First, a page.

Black widow spiders build webs between objects, and bites usually occur when humans come into direct contact with these webs. A bite from a black widow can be distinguished from other insect bites by the two puncture marks it makes in the skin. The venom is a neurotoxin that produces pain at the bite area and then spreads to the chest, abdomen, or the entire body.

  • Brown Recluse Spiders

recluse spider recluse spider
Photos courtesy of Ohio State University and Texas A&M

The brown recluse spider, also known as the violin spider, is most commonly found in the Midwestern and southern states of the United States. It is brown in color with a characteristic dark violin-shaped (or fiddle-shaped) marking on its head and has six equal-sized eyes (most spiders have eight eyes). Brown recluse spiders are usually found in secluded, dry, sheltered areas such as underneath structures logs, or in piles of rocks or leaves. If a brown recluse spider wanders indoors, they may be found in dark closets, shoes, or attics.

The brown recluse spider cannot bite humans without some form of counter pressure, for example, through unintentional contact that traps the spider against the skin. Bites may cause a stinging sensation with localized pain. A small white blister usually develops at the site of the bite. The venom of a brown recluse can cause a severe lesion by destroying skin tissue (skin necrosis). This skin lesion will require professional medical attention.

  • Hobo Spiders

hobo spider hobo spider
Photos courtesy of Washington State University

The hobo spider is found throughout the Pacific Northwest. It is large and brown with a distinct pattern of yellow markings on its abdomen. Unlike many other similar looking spiders, hobo spiders do not have dark bands on their legs. To catch their prey, hobo spiders build funnel webs in holes, cracks, and recesses. They may be found in outdoor areas with retaining walls, and in foundations, window wells, and stacks of firewood and bricks. Indoors, they can nest between boxes or other storage items, on window sills, under baseboard heaters or radiators, behind furniture, and in closets. Hobo spiders do not climb like most spiders but are fast runners. These spiders are much more likely to attack if provoked or threatened. The bite of a hobo spider may go unnoticed; however a moderate to severe, slow-healing wound will develop.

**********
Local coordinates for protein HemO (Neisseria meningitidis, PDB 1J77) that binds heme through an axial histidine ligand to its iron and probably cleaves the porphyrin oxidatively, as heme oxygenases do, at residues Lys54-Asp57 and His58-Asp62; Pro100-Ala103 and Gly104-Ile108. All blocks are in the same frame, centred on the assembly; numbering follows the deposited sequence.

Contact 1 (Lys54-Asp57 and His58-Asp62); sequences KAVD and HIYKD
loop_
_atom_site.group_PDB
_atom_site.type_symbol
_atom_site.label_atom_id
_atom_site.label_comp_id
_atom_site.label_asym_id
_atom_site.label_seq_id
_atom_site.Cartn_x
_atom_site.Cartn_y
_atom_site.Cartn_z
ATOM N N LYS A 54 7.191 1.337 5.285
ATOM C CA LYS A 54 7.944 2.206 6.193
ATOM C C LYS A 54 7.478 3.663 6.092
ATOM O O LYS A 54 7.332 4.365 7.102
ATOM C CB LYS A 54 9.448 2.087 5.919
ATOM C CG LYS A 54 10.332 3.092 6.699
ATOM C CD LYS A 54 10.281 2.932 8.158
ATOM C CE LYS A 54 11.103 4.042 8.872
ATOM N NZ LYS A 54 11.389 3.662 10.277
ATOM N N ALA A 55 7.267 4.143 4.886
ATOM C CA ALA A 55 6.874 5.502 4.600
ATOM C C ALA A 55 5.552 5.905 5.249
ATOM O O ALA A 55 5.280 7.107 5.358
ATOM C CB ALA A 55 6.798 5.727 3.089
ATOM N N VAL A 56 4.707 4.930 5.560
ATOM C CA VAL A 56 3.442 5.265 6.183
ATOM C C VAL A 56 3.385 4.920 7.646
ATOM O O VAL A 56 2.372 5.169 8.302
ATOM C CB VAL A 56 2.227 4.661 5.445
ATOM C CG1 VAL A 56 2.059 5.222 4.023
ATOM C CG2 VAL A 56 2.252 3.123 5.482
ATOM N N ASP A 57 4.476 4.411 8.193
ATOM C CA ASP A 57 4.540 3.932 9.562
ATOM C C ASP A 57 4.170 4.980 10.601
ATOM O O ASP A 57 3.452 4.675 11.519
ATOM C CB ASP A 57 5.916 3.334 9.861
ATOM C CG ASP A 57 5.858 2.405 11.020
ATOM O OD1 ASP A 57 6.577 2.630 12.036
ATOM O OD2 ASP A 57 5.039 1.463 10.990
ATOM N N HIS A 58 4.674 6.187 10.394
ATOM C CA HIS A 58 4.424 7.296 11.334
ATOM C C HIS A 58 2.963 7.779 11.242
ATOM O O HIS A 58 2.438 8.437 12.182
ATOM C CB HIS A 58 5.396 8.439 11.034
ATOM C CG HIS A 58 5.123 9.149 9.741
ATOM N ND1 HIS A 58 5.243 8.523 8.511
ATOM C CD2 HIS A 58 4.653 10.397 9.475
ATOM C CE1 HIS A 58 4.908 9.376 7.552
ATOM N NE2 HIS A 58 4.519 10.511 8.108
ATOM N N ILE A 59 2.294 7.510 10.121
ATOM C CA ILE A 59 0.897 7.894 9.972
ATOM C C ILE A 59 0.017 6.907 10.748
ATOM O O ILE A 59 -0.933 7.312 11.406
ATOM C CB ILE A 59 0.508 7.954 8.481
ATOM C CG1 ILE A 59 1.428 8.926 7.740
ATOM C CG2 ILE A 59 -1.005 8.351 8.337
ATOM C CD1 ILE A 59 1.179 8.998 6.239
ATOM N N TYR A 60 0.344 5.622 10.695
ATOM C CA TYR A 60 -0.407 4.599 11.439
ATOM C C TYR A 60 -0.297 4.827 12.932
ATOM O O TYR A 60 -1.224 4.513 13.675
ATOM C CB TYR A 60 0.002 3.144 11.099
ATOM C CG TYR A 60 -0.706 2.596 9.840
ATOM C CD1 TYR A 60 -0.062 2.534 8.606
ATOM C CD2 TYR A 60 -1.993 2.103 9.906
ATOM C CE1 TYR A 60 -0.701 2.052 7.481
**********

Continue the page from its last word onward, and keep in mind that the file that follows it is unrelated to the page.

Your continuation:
Symptoms

Symptoms associated with spider bites can vary from minor to severe. Although extremely rare, death can occur in the most severe cases. Possible symptoms resulting from a spider bite include the following:

  • Itching or rash
  • Pain radiating from the site of the bite
  • Muscle pain or cramping
  • Reddish to purplish color or blister
  • Increased sweating
  • Difficulty breathing
  • Headache
  • Nausea and vomiting
  • Fever
  • Chills
  • Anxiety or restlessness
  • High blood pressure

You can take the following preventive steps:

  • Inspect or shake out any clothing, shoes, towels, or equipment before use.
  • Wear protective clothing such as a long-sleeved shirt and long pants, hat, gloves, and boots when handling stacked or undisturbed piles of materials.
  • Minimize the empty spaces between stacked materials.